lol sorry gator23, I'm not sure where this is going, I come up with tracks, but nothing is written in stone. To say this is not going to hit Texas is unprofessional. Everyone from Northern Mexico to Texas should watch Alex for right now, people should be preparing in the watch areas. With the stalling, the forecast remains uncertain.

one thing I can guarantee you is if TWC says its heading your way, your in the clear.
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Quoting MiamiHurricanes09:
There you go. Alex is moving northward. Period.


Looks almost......northeast.....

Probably just a wobble.
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Quoting kmanislander:


Kings College, London.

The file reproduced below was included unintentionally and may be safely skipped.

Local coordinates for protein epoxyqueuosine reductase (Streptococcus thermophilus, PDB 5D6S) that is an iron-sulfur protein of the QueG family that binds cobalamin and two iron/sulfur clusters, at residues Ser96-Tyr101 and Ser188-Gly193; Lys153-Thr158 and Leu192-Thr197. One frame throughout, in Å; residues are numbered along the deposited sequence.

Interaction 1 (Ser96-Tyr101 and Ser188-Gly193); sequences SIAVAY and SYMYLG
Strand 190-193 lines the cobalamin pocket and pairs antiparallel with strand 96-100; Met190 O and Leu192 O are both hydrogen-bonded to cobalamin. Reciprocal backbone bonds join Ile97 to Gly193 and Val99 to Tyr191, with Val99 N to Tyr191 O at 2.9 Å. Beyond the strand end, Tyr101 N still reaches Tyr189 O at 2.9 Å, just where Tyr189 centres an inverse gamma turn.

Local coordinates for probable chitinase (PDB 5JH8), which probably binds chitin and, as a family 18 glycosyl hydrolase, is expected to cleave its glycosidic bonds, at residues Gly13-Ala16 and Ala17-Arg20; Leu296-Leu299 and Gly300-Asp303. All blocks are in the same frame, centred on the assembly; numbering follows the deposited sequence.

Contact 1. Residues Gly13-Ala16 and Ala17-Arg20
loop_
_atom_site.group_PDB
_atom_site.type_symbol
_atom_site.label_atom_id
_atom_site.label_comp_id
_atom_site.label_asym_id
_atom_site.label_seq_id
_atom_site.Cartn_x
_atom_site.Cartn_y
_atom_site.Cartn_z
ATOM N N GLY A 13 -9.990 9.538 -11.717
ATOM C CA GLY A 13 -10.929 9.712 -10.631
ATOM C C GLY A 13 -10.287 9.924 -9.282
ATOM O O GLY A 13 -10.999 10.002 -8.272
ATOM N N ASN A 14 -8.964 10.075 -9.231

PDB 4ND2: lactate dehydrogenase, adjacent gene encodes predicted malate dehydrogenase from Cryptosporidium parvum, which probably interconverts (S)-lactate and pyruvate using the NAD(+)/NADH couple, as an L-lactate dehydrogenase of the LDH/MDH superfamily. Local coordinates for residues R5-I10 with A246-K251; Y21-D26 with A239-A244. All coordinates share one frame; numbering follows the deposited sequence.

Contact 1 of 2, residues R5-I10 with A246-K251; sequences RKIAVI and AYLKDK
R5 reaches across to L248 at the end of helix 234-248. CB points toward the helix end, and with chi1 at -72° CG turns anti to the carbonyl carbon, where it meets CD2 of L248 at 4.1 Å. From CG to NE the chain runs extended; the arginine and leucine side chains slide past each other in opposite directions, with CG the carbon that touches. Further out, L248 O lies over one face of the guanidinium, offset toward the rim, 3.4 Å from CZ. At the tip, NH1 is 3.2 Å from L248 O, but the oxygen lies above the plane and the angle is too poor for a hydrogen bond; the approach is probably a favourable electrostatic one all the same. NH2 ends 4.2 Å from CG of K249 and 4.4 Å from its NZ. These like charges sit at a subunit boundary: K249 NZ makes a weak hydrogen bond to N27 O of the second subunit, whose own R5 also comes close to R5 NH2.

Awesome what a neat city to go to school.
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1817. Patrap
ALEX slowly gaining some Latitude in Motion and with the organization as well.


Floater - Rainbow Color Infrared Loop
Member Since: July 3, 2005 Posts: 426 Comments: 128630
Quoting tropicallsu:
This is what this blog is for, anyone can give their own personal opinions & predictions, I know, no one knows where Alex will make landfall,Besides GOD, If we can't give our own predictions & opinions, I guess we all are guilty of that, This is what makes these blogs so much interesting,So, I am not trying to offend anyone with a Doom & Gloom situation, I am just giving my own opinions. So please keep to your own business.You know who you are...Thanks


Saying stuff like "will impact", "will make landfall" can affect those who actually believe it. I gotta go, sorry if I upset you, everyone is subject to their opinion, but I don't like it when people push their forecasts.
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1815. Hhunter
south padre island under request for voluntary evacuation..